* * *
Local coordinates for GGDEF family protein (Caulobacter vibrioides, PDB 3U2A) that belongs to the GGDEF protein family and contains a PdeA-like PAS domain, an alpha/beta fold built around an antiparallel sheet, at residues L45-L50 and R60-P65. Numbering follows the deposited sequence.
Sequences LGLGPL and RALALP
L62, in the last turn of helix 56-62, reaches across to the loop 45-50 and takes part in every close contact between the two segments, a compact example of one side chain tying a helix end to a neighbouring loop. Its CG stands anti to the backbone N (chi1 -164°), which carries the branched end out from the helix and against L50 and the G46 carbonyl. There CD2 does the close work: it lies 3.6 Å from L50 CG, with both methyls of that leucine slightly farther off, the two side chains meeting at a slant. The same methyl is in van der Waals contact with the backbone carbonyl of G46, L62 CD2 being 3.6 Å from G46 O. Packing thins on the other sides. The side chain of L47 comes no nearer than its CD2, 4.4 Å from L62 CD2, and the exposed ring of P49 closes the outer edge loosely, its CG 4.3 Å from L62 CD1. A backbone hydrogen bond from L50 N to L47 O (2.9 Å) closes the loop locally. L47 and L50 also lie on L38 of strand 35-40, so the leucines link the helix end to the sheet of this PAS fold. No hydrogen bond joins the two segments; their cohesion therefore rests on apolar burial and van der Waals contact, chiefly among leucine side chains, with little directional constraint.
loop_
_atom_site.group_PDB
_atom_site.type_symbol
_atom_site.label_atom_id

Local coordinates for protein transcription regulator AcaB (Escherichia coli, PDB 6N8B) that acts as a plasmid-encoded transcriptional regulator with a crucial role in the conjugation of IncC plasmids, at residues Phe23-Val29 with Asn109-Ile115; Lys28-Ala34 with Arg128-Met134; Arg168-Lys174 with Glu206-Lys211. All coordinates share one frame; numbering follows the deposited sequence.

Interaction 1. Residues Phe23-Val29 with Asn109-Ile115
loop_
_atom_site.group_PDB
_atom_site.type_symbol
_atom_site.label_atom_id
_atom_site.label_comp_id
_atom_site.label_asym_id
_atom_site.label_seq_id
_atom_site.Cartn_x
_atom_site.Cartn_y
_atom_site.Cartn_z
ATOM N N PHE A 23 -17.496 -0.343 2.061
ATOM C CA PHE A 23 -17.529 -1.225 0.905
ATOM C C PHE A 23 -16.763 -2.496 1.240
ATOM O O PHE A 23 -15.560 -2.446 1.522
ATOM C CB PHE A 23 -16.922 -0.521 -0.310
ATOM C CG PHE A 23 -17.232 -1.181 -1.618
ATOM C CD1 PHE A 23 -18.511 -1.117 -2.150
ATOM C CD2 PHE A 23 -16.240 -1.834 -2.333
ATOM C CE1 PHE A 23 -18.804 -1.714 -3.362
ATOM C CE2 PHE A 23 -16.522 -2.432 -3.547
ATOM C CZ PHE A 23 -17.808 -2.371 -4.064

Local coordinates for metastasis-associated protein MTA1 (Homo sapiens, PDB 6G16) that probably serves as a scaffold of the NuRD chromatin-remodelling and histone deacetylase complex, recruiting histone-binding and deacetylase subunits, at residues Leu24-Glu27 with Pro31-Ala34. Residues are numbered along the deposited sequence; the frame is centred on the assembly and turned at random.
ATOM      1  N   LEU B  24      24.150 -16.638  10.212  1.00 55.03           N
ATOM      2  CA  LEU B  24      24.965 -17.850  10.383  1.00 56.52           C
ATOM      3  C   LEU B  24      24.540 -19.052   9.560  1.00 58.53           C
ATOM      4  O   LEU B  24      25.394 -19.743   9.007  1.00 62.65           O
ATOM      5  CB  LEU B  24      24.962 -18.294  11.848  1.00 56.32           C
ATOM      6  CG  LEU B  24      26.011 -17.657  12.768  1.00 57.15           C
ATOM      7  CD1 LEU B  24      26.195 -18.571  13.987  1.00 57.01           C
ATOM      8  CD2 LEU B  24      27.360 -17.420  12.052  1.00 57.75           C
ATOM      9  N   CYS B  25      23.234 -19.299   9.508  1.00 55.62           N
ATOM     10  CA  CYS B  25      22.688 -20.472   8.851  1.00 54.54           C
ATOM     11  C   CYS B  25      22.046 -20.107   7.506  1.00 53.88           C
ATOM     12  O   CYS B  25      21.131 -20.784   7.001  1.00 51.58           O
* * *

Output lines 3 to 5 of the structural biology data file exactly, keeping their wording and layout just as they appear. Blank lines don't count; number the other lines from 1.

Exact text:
L62, in the last turn of helix 56-62, reaches across to the loop 45-50 and takes part in every close contact between the two segments, a compact example of one side chain tying a helix end to a neighbouring loop. Its CG stands anti to the backbone N (chi1 -164°), which carries the branched end out from the helix and against L50 and the G46 carbonyl. There CD2 does the close work: it lies 3.6 Å from L50 CG, with both methyls of that leucine slightly farther off, the two side chains meeting at a slant. The same methyl is in van der Waals contact with the backbone carbonyl of G46, L62 CD2 being 3.6 Å from G46 O. Packing thins on the other sides. The side chain of L47 comes no nearer than its CD2, 4.4 Å from L62 CD2, and the exposed ring of P49 closes the outer edge loosely, its CG 4.3 Å from L62 CD1. A backbone hydrogen bond from L50 N to L47 O (2.9 Å) closes the loop locally. L47 and L50 also lie on L38 of strand 35-40, so the leucines link the helix end to the sheet of this PAS fold. No hydrogen bond joins the two segments; their cohesion therefore rests on apolar burial and van der Waals contact, chiefly among leucine side chains, with little directional constraint.
loop_
_atom_site.group_PDB